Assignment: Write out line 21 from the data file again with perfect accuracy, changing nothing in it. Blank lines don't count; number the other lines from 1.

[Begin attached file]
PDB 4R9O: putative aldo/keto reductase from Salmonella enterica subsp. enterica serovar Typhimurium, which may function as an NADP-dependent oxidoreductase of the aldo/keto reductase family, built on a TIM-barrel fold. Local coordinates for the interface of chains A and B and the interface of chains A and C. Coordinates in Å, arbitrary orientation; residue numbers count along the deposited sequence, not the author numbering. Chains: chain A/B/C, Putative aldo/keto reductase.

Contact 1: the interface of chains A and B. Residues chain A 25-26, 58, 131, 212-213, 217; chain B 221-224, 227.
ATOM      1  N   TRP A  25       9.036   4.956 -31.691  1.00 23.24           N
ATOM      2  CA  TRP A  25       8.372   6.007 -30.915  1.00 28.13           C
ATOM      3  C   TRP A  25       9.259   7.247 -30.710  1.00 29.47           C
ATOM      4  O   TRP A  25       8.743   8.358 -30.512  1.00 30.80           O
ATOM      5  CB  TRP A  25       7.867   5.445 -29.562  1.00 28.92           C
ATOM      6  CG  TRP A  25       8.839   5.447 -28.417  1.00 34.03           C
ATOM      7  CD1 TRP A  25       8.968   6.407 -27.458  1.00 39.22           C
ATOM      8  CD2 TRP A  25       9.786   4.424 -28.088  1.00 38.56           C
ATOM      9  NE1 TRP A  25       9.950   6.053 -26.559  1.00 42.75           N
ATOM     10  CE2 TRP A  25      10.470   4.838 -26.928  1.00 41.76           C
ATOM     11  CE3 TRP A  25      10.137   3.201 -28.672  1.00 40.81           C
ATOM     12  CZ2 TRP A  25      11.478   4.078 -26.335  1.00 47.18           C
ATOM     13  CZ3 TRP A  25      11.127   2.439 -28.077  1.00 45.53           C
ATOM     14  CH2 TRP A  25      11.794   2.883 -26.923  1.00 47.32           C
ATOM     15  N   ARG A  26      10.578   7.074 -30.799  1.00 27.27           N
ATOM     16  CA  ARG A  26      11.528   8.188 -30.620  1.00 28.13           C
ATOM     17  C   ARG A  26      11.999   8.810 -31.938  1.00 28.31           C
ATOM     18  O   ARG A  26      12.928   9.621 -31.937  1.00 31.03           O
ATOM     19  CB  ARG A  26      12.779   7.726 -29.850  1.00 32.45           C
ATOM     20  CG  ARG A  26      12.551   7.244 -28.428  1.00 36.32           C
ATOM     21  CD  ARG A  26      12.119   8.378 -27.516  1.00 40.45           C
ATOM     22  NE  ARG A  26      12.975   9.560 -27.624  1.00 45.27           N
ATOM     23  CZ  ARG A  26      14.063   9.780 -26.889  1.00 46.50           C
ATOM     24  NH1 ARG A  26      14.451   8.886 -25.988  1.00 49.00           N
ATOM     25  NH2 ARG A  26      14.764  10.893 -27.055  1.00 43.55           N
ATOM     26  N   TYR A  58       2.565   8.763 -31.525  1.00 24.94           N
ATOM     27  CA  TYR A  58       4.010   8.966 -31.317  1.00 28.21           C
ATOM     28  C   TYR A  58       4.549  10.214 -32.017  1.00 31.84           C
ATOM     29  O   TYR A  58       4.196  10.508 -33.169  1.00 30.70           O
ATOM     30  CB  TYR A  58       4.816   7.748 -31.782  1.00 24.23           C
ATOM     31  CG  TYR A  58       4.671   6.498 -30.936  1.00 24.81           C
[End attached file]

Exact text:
ATOM     19  CB  ARG A  26      12.779   7.726 -29.850  1.00 32.45           C